Despite a sparkly art-house cast, Jim Jarmush’s Cannes Festival opener proved to be a damp squib for most critical observers. The cool style finally came across as a kind of lethargy as it went from the un-dead to deadpan to dead air. Many genre references seemed ordinary and after a while the running gags got tedious rather than spicing up as they were repeated. As homages go it didn’t bring anything new to the genre. But, perhaps the most phenomenal thing about The Dead Don’t Die was it’s marketing gambit: On 550 screens all around France the opening ceremony (produced by TV partner Canal+) was beamed to cinemagoers and followed by the opening film itself. As if you were there. It is one of a handful of Competition films that aligned their French release with a Cannes premiere.

Les Miserables

While The Dead Don’t Die was an ambler, the next film in competition, Les Miserables, was a firecracker that hit the ground running. Malian born French director Ladj Ly opens with documentary footage on the Champs Elysees during the exuberant celebrations that followed France’s World Cup victory in 2018. This was also a victory for multiculturalism as most of the team are of African or Arab origin, so it was a pretext for the fans from the poor banlieue to venture Paris’ more upmarket neighbourhoods. Ly managed to pepper this opening documentary footage with cameos of his young actors among the throng for this one day that everyone in France felt entirely French. Back to their reality, the tale itself goes on to recount the travails of three cops in Montfermeil. The title is a modern recollection of Victor Hugo’s Les Miserables set in the same district in the 19th century. Ly’s quite different contemporary tale introduces a diverse set of populations, including the Muslim Brotherhood, who are somewhat in favour with the cops because of their policing of vice, notably drug dealing. Then there’s the local African mayor, a no-nonsense track-suited hulk of a man, who is resourcefully corrupt, taking his cut in all kinds of ways through trader permits and the like. There is the dealer gang who seem to have an understanding with the cops. And, of the course, the tearaway kids always on the look out for thrills in the stultifying summertime heat and inherent boredom of their lives. Among them is Issa, the kind of young teenager who is always in trouble and will never get an even break. Another is Buzz, a loner tech nerd, a peeping tom who likes to video girls in their windows in private moments. He also has a filming drone, adding an overview perspective to the housing towers. He happens to capture a violent abuse of power by the cops who get into a pitched battle with Issa and his mates after trying to bring him in. A visiting gypsy circus is in the neighbourhood and Issa is suspected of having stolen a lion cub, putting the gypsies on the warpath and wreaking havoc among the sensitively balanced communities. In a trigger happy moment, one cop, the African of the trio, ‘accidentally’ flashballs Issa from close range. Issa’s limp unconscious body is bundled around chaotically until a peaceful solution can be found among the factions and, more importantly, until the cops can recover Buzz’s incriminating video card. Then things really get out of hand…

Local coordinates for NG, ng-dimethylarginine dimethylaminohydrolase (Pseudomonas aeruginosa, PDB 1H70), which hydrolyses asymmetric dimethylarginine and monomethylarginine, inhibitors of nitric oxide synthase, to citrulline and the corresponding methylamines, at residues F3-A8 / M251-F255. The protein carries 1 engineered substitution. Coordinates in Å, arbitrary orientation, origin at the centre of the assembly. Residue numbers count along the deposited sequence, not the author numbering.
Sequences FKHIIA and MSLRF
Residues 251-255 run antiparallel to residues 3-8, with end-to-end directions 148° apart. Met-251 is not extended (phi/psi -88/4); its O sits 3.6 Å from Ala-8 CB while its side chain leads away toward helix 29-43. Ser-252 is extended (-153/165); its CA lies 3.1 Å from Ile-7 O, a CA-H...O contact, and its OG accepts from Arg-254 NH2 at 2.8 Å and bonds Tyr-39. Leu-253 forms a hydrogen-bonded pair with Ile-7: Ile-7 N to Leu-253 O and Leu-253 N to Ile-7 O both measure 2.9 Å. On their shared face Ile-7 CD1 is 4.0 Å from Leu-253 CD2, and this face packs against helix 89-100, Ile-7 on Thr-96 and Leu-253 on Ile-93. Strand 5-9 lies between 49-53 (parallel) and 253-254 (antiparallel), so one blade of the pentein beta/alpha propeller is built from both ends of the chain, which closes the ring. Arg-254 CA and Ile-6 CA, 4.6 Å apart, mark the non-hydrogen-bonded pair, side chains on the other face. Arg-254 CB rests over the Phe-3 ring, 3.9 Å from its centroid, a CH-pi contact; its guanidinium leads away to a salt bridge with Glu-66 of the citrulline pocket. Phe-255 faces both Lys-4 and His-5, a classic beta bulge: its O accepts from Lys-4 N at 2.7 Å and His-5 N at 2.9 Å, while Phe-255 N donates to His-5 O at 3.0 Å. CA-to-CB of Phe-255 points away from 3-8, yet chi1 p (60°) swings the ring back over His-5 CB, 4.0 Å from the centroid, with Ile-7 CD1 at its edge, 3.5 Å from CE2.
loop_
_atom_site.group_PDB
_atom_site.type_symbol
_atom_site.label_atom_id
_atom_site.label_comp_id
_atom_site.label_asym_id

For a first film it is top notch in terms both of cinema and pertinence promising it a mention in the prizes.

Pain and Glory

Pain and Glory

However, at the halfway stage, the front runner for the Palme d’Or, among both French and international critics is Pedro Almodovar’s Pain and Glory. Already released in Spain, it was touted as being an average Almodovar for its low-key style and the lack of fantasy and melodramatic exuberance usually associated the Spanish director. But ultimately this philosophical pacing and tone is what makes it fresh and ring with greater sincerity. Learning that it was inspired by his own health and confidence issues regarding whether he would ever make another film only adds to the authenticity and artistic pleasure that is on the screen. Antonio Banderas plays celebrated filmmaker Salvador Mallo an almost acronym for Almodovar. And he does it with wonderful sensitivity. Mallo seeks out the lead actor of his first film thirty years ago. Because of the actor’s penchant for heroin, the director felt he ruined that film and they haven’t spoken since. Now, they kind of make up and Salvador himself, in the throes of his various medical issues, takes up heroin opening doors to other crucial reminiscences from his childhood and artistic beginnings. Penelope Cruz shines through as his mother. In an interview with Screen Daily Almodovar says “(Antonio) knew a lot of stuff in my life first hand. His performance is magnificent and I’m very grateful. And Penelope was a natural choice to play the mother. I’ve always seen Penelope as somebody with maternal instincts.”

Vivarium

Vivarium

Saturday saw the highlight of the Irish Cannes with the screening of Lorcan Finnegan’s Vivarium. It tells the nightmare tale of a likeable young couple, Gwen and Tom, played by Imogen Poots and Jesse Eisenberg. They are looking to buy a house and build their nest. They chance upon a realtor that proposes a perfect home in the midst of what could be a ghost estate for it’s uniform emptiness. But the alienation only begins there as the couple discovers that this is a surreal if not supernatural labyrinth from where they cannot escape. Now trapped, very soon they are delivered a baby (literally in a cardboard box) and instructed to raise the strange and belligerent “boy”. As a film it’s horror with a science fiction component and it is not afraid of a throwing out a metaphorically loaded social critique of wishing for a conventional life. Luckily, on that score, the parallels are so exaggerated as to produce only mild discomfort. But that doesn’t stop the film from being terrifying.

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